17 Dec 2018

Mental health issues, online gaming causing rise in teen truancy

6:46 pm on 17 December 2018

More young people are skipping school or refusing to enrol at all because of mental health problems and excessive online gaming.

A boy plays Fortnite.

A boy plays Fortnite. Photo: AFP

Attendance services responsible for getting truants back to school repeatedly cited growth in both problems in their reports to the Education Ministry this year.

"Mental health is still an ongoing and escalating issue," wrote one of the Auckland-based attendance services.

The attendance service for Wellington warned of "significant barriers presenting around anxiety, depression, self-harming, dyslexia".

''We are seeing underlying issues of stressed young people," it warned.

An attendance service covering the central and lower-central North Island said it had observed an "increase in children presenting with depression and anxiety and possible undiagnosed mental health".

"We also note that students seem to be presenting these issues at an earlier age," it said.

The manager of Auckland City Education Services, Karyl Puklowski, said mental wellbeing was a huge factor for children from the ages of 12 to 15 and it was hard to get the right help.

"If you've got a young person who's hiding in the bedroom and doesn't want to get out, and help can't come to the house it becomes really hard to try and get the right support in place. So mental wellness is becoming really a huge reason for what we're dealing with," she said.

She said addiction to online gaming was also a problem.

"The other thing that we're finding with anxiety that's impacting on us which is increasing is addiction to gaming. Of course, if you're up all night playing it you're not going to get up in the morning and if you do get up in the morning you're not going to be very present of mind and [will be] falling asleep at your desk."

The president of the Auckland Secondary Principals Association, Richard Dykes, said poor mental health was a big problem for teenagers and in many cases schools did not have the right skills or expertise to provide the required help and support.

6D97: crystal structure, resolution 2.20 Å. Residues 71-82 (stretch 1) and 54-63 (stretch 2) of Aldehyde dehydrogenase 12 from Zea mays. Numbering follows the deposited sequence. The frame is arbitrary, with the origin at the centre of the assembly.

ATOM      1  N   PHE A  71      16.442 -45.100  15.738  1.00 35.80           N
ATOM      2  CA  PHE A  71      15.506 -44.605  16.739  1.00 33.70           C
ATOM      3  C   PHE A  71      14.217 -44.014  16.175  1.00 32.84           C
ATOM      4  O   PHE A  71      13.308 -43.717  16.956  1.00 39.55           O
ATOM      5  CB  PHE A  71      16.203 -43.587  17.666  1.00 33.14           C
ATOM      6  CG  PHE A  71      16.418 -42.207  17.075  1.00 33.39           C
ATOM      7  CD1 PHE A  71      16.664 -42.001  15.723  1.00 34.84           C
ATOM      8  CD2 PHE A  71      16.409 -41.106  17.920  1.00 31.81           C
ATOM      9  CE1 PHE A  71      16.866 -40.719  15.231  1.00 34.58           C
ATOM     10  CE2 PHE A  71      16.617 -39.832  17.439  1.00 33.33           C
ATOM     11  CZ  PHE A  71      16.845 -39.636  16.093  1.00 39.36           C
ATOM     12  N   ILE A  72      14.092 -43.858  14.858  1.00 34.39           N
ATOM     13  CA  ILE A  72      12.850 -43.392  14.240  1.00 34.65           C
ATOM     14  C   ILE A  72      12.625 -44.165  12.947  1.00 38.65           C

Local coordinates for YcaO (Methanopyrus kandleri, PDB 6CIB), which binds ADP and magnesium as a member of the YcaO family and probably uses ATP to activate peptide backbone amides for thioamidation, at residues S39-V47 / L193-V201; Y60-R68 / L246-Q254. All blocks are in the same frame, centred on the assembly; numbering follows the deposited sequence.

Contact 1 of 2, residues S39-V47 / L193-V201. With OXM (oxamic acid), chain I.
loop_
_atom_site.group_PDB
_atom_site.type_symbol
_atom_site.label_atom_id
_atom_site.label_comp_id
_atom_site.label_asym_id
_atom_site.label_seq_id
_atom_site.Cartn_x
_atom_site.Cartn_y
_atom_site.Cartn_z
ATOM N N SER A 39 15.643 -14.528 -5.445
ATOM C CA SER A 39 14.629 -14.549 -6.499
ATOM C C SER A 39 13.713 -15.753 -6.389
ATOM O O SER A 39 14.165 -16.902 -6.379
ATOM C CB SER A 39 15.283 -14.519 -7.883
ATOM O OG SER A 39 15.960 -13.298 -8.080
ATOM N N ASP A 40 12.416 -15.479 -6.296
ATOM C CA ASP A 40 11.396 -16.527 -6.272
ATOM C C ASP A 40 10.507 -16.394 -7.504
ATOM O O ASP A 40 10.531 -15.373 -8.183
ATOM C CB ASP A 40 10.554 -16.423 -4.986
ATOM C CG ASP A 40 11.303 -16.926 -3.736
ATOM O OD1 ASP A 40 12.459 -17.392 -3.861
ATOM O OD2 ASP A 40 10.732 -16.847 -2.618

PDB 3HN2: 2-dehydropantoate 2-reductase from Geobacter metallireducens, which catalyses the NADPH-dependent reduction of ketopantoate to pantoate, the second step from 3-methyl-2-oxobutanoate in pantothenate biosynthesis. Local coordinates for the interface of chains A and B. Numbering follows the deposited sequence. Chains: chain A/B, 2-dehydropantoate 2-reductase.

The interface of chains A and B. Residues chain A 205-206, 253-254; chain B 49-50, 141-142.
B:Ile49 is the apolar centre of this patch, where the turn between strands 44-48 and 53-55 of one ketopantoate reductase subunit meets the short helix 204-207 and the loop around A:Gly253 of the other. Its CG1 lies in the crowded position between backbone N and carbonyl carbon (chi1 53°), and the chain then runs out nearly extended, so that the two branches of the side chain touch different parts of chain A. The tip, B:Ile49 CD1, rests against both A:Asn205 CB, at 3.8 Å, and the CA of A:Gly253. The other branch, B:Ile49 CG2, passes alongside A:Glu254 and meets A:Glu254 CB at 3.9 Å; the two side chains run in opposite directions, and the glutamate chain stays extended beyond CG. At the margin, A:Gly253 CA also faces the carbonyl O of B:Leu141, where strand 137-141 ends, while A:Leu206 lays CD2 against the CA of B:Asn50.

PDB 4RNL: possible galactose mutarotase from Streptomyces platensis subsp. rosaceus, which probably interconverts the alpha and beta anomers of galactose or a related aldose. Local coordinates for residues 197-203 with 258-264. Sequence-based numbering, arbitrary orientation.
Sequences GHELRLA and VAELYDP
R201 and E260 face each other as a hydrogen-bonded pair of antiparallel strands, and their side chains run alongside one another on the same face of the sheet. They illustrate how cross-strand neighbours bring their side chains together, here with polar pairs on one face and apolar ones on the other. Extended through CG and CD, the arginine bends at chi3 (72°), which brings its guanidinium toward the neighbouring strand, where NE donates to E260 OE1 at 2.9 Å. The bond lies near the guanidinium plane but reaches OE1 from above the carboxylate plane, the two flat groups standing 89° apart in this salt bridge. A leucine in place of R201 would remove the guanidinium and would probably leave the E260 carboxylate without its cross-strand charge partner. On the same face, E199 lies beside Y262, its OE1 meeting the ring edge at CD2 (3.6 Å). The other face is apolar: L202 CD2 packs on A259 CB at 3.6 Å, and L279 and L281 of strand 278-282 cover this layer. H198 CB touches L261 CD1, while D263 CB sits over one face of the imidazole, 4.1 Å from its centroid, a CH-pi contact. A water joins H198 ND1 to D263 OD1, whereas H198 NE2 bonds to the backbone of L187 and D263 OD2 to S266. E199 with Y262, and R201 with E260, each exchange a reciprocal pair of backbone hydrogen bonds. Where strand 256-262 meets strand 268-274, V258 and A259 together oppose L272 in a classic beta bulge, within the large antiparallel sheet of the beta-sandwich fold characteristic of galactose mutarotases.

"Every school will have counsellors, every school will have deans, there's a whole series of progressions where we provide pastoral care. The demand is going past that and schools are having to tap into outside services and I think the fear of principals is that funding for those services isn't there and we're feeling a lot more push back," he said.

Mr Dykes said students and their schools needed more help from properly funded support agencies.

Associate Education Minister Tracey Martin said the government recognised there was a serious problem.

"We have a crisis of anxiety in our schools, we have had for a number of years," she said. "The young people with anxiety are getting younger and younger and we have not figured out why."

Ms Martin said a government-funded trial of counsellors in Canterbury schools was working well and she wanted to extend the scheme to more schools. She said how that would be done was still being discussed.

The president of the Auckland Primary Principals Association, Helen Varney, said its members were not seeing the impact of mental health problems, but they were encountering the after-effects of excessive online gaming among their students.

She said it did not appear to be a big cause of truancy, but it was contributing to lateness and tiredness.

"When you talk to the child about why are you so tired, did you have a late night and they'll say 'oh, no, I went to bed early enough but I was up playing my game'," she said.

Ms Varney said parents needed to take more control over their children's access to phones and other devices for playing games.

Several attendance service reports noted the impact of online gaming on students.

An Auckland service said it had observed "student fatigue - students too tired to go to school as they have been on either social media or gaming for a large proportion of the night".

The Wellington region attendance service said some parents did not set boundaries on their children's technology use to the extent it was affecting their attendance and mental health.

The service responsible for the lower South Island said some teenagers avoided school because of negative interactions via social media and the problem was now starting to affect younger children.

Attendance service reports also cited poverty, alcohol and drug addiction, and housing pressures as common problems for truants.

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